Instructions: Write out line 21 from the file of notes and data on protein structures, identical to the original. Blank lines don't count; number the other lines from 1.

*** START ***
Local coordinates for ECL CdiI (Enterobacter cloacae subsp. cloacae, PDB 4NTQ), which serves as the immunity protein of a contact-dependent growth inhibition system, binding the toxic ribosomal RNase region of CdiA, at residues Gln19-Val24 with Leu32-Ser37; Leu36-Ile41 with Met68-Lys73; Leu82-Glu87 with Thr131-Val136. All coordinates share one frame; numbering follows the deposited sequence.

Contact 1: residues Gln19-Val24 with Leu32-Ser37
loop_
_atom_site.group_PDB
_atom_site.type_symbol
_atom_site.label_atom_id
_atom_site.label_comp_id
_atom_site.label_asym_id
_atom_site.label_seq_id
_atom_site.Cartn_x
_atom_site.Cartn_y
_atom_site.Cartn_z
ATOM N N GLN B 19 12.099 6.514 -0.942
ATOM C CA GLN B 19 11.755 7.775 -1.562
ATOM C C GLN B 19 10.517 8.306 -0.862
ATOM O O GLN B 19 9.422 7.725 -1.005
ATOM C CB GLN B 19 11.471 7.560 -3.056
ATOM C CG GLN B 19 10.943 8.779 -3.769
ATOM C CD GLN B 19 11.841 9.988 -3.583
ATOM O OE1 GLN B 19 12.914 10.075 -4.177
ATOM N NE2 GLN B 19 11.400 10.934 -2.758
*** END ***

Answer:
ATOM N NE2 GLN B 19 11.400 10.934 -2.758